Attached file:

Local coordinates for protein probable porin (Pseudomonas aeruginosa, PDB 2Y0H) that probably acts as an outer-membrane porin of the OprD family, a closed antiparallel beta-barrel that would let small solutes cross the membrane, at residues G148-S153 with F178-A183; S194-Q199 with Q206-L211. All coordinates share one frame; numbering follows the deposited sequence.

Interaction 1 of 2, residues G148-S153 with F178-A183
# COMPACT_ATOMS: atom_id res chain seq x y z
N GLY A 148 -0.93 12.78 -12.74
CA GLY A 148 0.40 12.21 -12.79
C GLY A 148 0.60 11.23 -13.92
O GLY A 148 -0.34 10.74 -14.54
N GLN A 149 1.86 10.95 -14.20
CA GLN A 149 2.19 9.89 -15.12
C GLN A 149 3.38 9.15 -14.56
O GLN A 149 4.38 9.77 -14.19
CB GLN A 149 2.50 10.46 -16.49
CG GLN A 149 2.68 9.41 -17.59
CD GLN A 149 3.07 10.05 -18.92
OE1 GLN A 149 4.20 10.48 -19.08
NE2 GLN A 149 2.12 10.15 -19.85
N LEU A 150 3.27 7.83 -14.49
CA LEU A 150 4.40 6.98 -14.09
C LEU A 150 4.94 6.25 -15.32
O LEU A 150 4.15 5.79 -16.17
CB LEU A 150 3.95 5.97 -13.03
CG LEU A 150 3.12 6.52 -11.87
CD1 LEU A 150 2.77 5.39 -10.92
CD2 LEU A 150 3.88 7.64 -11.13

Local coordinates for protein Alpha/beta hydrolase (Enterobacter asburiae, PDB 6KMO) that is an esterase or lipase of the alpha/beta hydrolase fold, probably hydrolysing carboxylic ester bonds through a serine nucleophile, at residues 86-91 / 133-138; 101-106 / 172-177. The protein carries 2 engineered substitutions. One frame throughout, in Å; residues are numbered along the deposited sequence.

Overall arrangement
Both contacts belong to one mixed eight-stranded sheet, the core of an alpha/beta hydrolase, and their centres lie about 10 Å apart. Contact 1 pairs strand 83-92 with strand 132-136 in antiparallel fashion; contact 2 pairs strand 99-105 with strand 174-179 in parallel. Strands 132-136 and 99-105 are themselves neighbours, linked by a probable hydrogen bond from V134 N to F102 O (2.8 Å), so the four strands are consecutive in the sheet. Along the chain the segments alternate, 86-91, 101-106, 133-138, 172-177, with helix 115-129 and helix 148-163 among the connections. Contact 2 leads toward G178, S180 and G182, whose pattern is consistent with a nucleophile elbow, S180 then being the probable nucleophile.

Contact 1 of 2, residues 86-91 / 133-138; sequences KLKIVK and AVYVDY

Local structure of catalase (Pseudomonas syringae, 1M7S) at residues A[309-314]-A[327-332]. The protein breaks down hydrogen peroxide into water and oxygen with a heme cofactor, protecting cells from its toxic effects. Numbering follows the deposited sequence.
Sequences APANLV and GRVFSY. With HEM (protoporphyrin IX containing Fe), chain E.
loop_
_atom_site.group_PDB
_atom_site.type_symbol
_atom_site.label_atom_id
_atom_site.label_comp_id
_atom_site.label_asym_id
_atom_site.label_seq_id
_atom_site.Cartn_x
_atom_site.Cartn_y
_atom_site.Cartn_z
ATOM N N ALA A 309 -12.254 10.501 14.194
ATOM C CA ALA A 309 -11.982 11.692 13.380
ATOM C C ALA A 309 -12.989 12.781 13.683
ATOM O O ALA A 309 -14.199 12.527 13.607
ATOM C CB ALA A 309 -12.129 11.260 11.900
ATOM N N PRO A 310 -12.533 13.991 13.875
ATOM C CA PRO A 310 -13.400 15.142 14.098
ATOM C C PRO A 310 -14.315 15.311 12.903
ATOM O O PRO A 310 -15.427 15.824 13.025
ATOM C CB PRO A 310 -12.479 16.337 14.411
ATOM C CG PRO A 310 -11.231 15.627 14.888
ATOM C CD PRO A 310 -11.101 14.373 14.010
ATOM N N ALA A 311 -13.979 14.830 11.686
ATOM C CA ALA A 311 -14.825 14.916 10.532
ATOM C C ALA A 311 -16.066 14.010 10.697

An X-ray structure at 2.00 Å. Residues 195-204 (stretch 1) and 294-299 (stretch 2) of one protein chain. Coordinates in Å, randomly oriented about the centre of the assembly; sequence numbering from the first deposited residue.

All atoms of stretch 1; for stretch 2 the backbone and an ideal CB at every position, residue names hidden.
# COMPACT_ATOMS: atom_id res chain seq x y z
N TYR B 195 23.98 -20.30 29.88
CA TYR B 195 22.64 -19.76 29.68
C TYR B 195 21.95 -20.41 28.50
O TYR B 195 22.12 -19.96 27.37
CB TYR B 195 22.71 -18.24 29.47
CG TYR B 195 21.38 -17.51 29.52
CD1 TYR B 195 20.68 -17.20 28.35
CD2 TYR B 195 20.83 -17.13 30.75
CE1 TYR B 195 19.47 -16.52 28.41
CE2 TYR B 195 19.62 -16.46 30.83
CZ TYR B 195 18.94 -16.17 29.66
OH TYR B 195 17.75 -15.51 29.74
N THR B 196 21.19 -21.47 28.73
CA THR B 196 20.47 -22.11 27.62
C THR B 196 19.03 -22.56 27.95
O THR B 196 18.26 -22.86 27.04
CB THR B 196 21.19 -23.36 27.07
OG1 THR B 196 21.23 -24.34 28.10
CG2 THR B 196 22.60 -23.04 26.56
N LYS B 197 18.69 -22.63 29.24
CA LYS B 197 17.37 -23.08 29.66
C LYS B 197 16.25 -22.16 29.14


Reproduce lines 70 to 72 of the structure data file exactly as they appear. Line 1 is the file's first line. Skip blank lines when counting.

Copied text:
OH TYR B 195 17.75 -15.51 29.74
N THR B 196 21.19 -21.47 28.73
CA THR B 196 20.47 -22.11 27.62